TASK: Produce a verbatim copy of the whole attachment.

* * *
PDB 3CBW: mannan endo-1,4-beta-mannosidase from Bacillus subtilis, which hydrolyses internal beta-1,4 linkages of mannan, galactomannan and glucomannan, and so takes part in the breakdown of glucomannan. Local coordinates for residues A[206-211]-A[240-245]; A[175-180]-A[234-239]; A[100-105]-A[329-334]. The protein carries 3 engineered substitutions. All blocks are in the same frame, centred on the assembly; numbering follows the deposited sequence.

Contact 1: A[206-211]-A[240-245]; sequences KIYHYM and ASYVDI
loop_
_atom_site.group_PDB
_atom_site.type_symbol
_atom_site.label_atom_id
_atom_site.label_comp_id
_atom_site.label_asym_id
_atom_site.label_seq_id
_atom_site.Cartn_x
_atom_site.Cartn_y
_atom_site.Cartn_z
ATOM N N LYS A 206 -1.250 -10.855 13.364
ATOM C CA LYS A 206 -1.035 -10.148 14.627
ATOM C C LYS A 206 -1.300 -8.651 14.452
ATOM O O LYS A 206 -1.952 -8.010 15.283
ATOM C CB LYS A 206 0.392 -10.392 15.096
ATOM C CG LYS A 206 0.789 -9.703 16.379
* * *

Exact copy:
PDB 3CBW: mannan endo-1,4-beta-mannosidase from Bacillus subtilis, which hydrolyses internal beta-1,4 linkages of mannan, galactomannan and glucomannan, and so takes part in the breakdown of glucomannan. Local coordinates for residues A[206-211]-A[240-245]; A[175-180]-A[234-239]; A[100-105]-A[329-334]. The protein carries 3 engineered substitutions. All blocks are in the same frame, centred on the assembly; numbering follows the deposited sequence.

Contact 1: A[206-211]-A[240-245]; sequences KIYHYM and ASYVDI
loop_
_atom_site.group_PDB
_atom_site.type_symbol
_atom_site.label_atom_id
_atom_site.label_comp_id
_atom_site.label_asym_id
_atom_site.label_seq_id
_atom_site.Cartn_x
_atom_site.Cartn_y
_atom_site.Cartn_z
ATOM N N LYS A 206 -1.250 -10.855 13.364
ATOM C CA LYS A 206 -1.035 -10.148 14.627
ATOM C C LYS A 206 -1.300 -8.651 14.452
ATOM O O LYS A 206 -1.952 -8.010 15.283
ATOM C CB LYS A 206 0.392 -10.392 15.096
ATOM C CG LYS A 206 0.789 -9.703 16.379